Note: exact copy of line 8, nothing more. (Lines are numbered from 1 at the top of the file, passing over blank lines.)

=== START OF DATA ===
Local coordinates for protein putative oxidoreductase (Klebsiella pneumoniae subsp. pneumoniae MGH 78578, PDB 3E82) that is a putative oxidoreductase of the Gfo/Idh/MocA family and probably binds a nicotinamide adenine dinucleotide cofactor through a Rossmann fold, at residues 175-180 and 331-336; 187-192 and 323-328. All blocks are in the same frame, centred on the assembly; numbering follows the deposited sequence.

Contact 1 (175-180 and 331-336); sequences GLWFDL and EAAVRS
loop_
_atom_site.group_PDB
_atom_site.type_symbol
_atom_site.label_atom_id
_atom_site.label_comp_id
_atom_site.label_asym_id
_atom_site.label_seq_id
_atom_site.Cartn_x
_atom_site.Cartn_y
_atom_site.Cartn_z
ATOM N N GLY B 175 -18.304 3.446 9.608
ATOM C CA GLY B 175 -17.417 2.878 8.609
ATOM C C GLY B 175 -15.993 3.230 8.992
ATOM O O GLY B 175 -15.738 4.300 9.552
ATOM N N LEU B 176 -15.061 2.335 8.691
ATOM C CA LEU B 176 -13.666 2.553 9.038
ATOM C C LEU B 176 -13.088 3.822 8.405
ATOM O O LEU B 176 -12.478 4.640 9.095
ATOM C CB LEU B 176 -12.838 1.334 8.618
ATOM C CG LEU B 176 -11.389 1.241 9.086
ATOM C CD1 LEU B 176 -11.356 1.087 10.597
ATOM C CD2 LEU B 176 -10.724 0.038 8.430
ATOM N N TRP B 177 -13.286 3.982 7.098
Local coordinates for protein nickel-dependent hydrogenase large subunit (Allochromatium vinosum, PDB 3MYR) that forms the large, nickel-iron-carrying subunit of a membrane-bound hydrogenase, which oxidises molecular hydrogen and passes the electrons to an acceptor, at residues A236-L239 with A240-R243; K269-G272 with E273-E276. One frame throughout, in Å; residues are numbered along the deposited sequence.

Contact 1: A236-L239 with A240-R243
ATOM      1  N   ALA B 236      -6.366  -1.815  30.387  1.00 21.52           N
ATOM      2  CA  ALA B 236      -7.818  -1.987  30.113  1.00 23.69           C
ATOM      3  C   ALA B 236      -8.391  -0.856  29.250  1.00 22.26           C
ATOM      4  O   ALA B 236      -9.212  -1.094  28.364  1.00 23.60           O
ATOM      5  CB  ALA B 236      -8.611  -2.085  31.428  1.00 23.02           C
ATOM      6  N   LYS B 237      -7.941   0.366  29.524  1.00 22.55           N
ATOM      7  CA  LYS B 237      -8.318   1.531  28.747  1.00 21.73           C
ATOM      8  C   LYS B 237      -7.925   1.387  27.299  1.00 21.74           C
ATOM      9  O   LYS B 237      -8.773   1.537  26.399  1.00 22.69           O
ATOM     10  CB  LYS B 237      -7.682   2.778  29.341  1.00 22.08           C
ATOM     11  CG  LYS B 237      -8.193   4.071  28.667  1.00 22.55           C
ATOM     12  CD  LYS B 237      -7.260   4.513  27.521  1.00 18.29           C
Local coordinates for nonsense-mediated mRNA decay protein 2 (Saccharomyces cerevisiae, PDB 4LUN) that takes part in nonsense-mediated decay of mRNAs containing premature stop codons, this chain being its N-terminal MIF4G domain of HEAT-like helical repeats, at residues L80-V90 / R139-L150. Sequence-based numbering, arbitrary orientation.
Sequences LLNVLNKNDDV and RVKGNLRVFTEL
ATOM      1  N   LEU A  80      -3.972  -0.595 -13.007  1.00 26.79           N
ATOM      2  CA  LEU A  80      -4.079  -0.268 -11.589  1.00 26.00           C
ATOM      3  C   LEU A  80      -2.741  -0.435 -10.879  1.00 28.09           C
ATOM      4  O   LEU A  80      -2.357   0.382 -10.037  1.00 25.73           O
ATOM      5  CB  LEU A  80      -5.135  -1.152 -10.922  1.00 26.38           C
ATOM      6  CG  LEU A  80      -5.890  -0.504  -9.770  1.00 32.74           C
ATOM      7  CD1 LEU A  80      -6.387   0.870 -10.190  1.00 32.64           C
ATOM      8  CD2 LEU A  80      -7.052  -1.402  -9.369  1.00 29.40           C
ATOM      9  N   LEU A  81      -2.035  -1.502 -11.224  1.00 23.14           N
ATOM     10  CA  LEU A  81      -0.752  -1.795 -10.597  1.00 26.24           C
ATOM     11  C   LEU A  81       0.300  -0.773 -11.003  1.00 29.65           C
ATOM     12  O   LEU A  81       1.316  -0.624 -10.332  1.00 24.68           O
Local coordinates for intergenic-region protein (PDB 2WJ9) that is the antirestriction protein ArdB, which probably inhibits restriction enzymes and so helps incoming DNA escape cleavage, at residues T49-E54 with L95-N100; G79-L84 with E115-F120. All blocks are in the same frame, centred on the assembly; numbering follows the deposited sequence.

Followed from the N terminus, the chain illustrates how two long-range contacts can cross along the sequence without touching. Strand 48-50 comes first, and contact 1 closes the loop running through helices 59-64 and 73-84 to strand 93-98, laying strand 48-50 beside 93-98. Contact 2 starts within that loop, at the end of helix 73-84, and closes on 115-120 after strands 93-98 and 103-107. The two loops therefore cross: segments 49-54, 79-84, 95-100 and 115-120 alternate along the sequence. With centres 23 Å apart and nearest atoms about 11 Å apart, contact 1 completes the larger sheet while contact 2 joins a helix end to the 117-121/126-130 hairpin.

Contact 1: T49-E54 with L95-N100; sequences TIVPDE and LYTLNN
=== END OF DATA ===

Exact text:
_atom_site.label_asym_id